SanDisk ULLtraDIMM SSD sales ban upheld, but drives in stock can be sold

SanDisk can sell ULLtraDIMM inventory but manufacturing and selling new drives using Diablo technology is still prohibited

SanDisk's ULLtraDIMM SSD connects flash storage to the memory channel via standard DIMM slots, in order to close the gap between storage devices and system memory. The company says it can achieve less than five microseconds write latency at the DIMM level.

SanDisk's ULLtraDIMM SSD connects flash storage to the memory channel via standard DIMM slots, in order to close the gap between storage devices and system memory. The company says it can achieve less than five microseconds write latency at the DIMM level.

A preliminary sales ban on certain controller chips that SanDisk uses in its high-speed, solid-state ULLtraDIMM drives has been upheld by a U.S. appeals court. The court also ruled, however, that the company can sell existing products in stock that use the chips.

SanDisk and Diablo Technologies, a Canadian company that manufactures controller chips for SanDisk's ULLtraDIMM SSDs, had requested that the U.S. Court of Appeals for the Federal Circuit lift the ban, issued last month by a California federal district court.

The preliminary injunction barred both Diablo and SanDisk from manufacturing, using, distributing, and selling SSDs using the controller.

The ban was issued on a request from Netlist, which invented and developed a memory interface technology designed to increase the speed of servers. It worked together with Diablo to implement a memory-controller chipset based on this technology. However, after that, Netlist alleges, Diablo stole Netlist's trade secrets and incorporated them into Diablo's own products, which were later used in SanDisk's ULLtraDIMM SSDs.

The U.S. District Court for the Northern District of California found on Jan. 6 that evidence brought by Netlist is likely to show that Diablo breached a contract with Netlist and caused Netlist irreparable harm. That was the reason it decided to ban the sale of products using the controller pending the lawsuit.

SanDisk and Diablo protested the ban, arguing that the district court made several errors. The appeals court noted that SanDisk, in particular, argued that since it is not a party in the suit, the district court erred in issuing an injunction against its products. This was reason enough to lift the ban on SanDisk's current stock of ULLtraDIMM SSDs, the court said in a Tuesday order.

SanDisk will not, however, be able to acquire additional controller chips from Diablo once SanDisk's existing inventory is exhausted, said Netlist in a news release.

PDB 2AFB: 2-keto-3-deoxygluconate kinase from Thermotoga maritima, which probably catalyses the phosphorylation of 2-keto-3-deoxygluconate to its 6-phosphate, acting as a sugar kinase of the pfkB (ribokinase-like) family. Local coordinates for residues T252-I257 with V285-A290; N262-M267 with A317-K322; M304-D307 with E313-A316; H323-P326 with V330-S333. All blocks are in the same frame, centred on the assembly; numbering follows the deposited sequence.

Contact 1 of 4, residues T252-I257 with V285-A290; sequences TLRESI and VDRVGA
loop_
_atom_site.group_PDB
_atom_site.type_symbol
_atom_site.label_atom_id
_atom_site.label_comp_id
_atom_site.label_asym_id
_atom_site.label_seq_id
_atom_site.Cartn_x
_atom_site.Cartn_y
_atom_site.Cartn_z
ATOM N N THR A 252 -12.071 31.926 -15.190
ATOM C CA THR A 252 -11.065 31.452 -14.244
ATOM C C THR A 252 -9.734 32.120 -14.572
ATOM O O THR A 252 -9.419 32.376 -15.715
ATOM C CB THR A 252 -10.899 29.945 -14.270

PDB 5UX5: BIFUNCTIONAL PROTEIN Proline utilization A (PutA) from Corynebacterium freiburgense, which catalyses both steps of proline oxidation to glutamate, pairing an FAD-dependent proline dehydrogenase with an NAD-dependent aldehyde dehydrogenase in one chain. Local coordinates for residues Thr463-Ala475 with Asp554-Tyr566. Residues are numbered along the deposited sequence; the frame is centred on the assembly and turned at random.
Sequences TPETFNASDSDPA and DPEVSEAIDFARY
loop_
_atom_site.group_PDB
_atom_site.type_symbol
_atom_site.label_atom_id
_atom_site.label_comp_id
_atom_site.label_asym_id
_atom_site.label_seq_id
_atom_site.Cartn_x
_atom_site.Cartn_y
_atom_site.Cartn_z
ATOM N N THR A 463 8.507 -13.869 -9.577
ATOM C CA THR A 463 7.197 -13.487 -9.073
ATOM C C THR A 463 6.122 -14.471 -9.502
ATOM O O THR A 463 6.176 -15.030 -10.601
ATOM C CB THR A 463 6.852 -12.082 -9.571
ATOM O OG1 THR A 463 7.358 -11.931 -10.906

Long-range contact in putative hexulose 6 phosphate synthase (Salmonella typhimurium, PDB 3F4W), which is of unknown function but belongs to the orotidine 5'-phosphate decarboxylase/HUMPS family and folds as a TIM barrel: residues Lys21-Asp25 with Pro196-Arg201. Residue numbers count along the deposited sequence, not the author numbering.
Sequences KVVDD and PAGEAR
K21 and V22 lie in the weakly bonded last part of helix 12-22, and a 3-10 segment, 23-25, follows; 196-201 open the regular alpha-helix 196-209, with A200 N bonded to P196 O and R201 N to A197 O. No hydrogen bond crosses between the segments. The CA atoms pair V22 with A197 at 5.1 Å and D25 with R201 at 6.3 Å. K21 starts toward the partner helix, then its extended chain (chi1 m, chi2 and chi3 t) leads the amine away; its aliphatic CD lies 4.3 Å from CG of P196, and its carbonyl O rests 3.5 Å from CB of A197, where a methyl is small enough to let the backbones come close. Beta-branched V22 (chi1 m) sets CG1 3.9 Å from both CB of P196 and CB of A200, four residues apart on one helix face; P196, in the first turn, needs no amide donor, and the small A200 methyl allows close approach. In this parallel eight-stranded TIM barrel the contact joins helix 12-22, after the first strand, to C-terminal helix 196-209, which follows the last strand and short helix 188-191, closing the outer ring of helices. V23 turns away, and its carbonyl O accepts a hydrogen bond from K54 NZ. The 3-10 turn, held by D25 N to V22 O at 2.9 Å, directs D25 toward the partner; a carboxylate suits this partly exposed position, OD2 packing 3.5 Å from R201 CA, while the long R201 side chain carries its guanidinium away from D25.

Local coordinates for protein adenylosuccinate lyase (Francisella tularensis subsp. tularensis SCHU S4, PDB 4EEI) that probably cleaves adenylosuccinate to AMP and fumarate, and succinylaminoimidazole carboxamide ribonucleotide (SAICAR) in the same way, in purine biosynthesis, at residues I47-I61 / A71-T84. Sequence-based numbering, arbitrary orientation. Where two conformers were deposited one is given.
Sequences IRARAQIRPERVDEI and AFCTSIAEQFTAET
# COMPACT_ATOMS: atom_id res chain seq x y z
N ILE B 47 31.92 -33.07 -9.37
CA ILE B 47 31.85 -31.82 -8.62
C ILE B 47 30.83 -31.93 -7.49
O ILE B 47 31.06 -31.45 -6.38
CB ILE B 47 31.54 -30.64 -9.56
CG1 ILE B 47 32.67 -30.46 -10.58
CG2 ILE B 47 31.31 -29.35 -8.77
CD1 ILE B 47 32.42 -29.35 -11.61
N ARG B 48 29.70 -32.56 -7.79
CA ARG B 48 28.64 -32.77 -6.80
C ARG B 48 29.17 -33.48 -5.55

The injunction against Diablo will remain in place during the lawsuit and Netlist said it is confident that it will secure a permanent injunction that will prevent future unauthorized use of its intellectual property.

A jury trial is set to begin on March 9 in Oakland, California.

While the injunction order specifically identified ULLtraDIMM as well as IBM's eXFlash modules, the sales ban affects all modules containing Diablo components, Netlist said.

SanDisk did not immediately respond to a request for comment.

Loek is Amsterdam Correspondent and covers online privacy, intellectual property, online payment issues as well as EU technology policy and regulation for the IDG News Service. Follow him on Twitter at @loekessers or email tips and comments to loek_essers@idg.com

Join the newsletter!

Or

Sign up to gain exclusive access to email subscriptions, event invitations, competitions, giveaways, and much more.

Membership is free, and your security and privacy remain protected. View our privacy policy before signing up.

Error: Please check your email address.

Tags legalsandiskintellectual propertyCivil lawsuitsDiablo TechnologiesNetlist

Keep up with the latest tech news, reviews and previews by subscribing to the Good Gear Guide newsletter.

Loek Essers

IDG News Service
Show Comments

Cool Tech

Toys for Boys

Family Friendly

Stocking Stuffer

Logitech Ultimate Ears Wonderboom Bluetooth Speaker

Learn more >

SmartLens - Clip on Phone Camera Lens Set of 3

Learn more >

Christmas Gift Guide

Click for more ›

Brand Post

Most Popular Reviews

Latest Articles

Resources

PCW Evaluation Team

Maryellen Rose George

Brother PT-P750W

It’s useful for office tasks as well as pragmatic labelling of equipment and storage – just don’t get too excited and label everything in sight!

Cathy Giles

Brother MFC-L8900CDW

The Brother MFC-L8900CDW is an absolute stand out. I struggle to fault it.

Luke Hill

MSI GT75 TITAN

I need power and lots of it. As a Front End Web developer anything less just won’t cut it which is why the MSI GT75 is an outstanding laptop for me. It’s a sleek and futuristic looking, high quality, beast that has a touch of sci-fi flare about it.

Emily Tyson

MSI GE63 Raider

If you’re looking to invest in your next work horse laptop for work or home use, you can’t go wrong with the MSI GE63.

Laura Johnston

MSI GS65 Stealth Thin

If you can afford the price tag, it is well worth the money. It out performs any other laptop I have tried for gaming, and the transportable design and incredible display also make it ideal for work.

Andrew Teoh

Brother MFC-L9570CDW Multifunction Printer

Touch screen visibility and operation was great and easy to navigate. Each menu and sub-menu was in an understandable order and category

Featured Content

Product Launch Showcase

Don’t have an account? Sign up here

Don't have an account? Sign up now

Forgot password?